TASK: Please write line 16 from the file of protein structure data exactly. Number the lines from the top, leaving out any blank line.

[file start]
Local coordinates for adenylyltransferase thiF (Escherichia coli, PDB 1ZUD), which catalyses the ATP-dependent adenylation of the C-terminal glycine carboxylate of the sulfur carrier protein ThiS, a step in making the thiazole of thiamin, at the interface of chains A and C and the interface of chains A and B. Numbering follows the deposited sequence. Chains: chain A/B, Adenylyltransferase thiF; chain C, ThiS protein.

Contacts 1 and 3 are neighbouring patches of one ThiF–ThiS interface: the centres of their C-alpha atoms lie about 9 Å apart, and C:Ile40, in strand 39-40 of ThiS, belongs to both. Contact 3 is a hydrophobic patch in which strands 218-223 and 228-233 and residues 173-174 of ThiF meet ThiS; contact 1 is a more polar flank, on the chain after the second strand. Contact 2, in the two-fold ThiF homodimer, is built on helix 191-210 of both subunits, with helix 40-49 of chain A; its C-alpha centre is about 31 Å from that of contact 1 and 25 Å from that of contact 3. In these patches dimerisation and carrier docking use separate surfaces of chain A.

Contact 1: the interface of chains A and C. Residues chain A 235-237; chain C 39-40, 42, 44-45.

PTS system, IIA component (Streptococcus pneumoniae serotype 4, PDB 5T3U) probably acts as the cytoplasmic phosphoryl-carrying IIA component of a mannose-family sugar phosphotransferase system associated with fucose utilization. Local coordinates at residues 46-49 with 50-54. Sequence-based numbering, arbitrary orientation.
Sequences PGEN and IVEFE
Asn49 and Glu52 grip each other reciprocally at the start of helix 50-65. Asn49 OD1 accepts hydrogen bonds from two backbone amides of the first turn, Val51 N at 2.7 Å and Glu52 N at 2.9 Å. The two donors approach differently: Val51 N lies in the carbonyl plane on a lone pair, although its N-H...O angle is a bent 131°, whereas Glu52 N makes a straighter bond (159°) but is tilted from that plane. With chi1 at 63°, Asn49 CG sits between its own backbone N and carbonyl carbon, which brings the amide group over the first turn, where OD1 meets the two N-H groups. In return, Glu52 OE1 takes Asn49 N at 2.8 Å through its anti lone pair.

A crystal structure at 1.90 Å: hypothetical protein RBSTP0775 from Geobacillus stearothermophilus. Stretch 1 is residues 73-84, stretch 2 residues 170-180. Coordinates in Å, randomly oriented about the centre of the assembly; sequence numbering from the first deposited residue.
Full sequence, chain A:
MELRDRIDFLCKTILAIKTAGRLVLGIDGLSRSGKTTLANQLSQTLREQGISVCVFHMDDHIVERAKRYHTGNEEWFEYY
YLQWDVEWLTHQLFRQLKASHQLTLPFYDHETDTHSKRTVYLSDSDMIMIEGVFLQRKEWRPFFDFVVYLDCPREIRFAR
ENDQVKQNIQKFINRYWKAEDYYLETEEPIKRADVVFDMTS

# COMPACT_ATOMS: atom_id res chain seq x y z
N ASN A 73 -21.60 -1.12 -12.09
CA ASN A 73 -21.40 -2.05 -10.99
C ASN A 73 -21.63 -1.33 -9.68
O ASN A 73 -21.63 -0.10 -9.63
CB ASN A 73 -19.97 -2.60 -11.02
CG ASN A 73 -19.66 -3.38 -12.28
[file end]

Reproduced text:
O ASN A 73 -21.63 -0.10 -9.63